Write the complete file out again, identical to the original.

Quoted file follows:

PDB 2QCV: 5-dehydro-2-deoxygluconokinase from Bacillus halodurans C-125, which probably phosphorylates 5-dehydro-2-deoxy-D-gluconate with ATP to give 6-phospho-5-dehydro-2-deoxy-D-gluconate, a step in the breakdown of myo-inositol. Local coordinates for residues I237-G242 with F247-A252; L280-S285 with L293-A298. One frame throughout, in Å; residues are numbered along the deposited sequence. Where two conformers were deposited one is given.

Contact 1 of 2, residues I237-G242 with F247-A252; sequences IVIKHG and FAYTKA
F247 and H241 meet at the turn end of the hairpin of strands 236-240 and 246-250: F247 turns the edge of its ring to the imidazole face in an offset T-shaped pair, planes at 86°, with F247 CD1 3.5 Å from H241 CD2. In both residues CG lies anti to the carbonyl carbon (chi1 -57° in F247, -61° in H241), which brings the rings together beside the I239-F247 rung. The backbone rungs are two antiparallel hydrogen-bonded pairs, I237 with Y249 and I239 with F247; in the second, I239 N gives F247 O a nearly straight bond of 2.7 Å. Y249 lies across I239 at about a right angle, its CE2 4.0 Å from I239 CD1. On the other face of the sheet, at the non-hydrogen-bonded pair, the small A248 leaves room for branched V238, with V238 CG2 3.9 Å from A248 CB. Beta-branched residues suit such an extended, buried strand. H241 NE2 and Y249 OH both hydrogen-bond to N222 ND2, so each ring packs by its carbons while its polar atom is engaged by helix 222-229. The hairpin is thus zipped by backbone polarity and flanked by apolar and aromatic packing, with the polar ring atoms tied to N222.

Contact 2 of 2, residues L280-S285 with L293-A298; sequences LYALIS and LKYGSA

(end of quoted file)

PDB 2QCV: 5-dehydro-2-deoxygluconokinase from Bacillus halodurans C-125, which probably phosphorylates 5-dehydro-2-deoxy-D-gluconate with ATP to give 6-phospho-5-dehydro-2-deoxy-D-gluconate, a step in the breakdown of myo-inositol. Local coordinates for residues I237-G242 with F247-A252; L280-S285 with L293-A298. One frame throughout, in Å; residues are numbered along the deposited sequence. Where two conformers were deposited one is given.

Contact 1 of 2, residues I237-G242 with F247-A252; sequences IVIKHG and FAYTKA
F247 and H241 meet at the turn end of the hairpin of strands 236-240 and 246-250: F247 turns the edge of its ring to the imidazole face in an offset T-shaped pair, planes at 86°, with F247 CD1 3.5 Å from H241 CD2. In both residues CG lies anti to the carbonyl carbon (chi1 -57° in F247, -61° in H241), which brings the rings together beside the I239-F247 rung. The backbone rungs are two antiparallel hydrogen-bonded pairs, I237 with Y249 and I239 with F247; in the second, I239 N gives F247 O a nearly straight bond of 2.7 Å. Y249 lies across I239 at about a right angle, its CE2 4.0 Å from I239 CD1. On the other face of the sheet, at the non-hydrogen-bonded pair, the small A248 leaves room for branched V238, with V238 CG2 3.9 Å from A248 CB. Beta-branched residues suit such an extended, buried strand. H241 NE2 and Y249 OH both hydrogen-bond to N222 ND2, so each ring packs by its carbons while its polar atom is engaged by helix 222-229. The hairpin is thus zipped by backbone polarity and flanked by apolar and aromatic packing, with the polar ring atoms tied to N222.

Contact 2 of 2, residues L280-S285 with L293-A298; sequences LYALIS and LKYGSA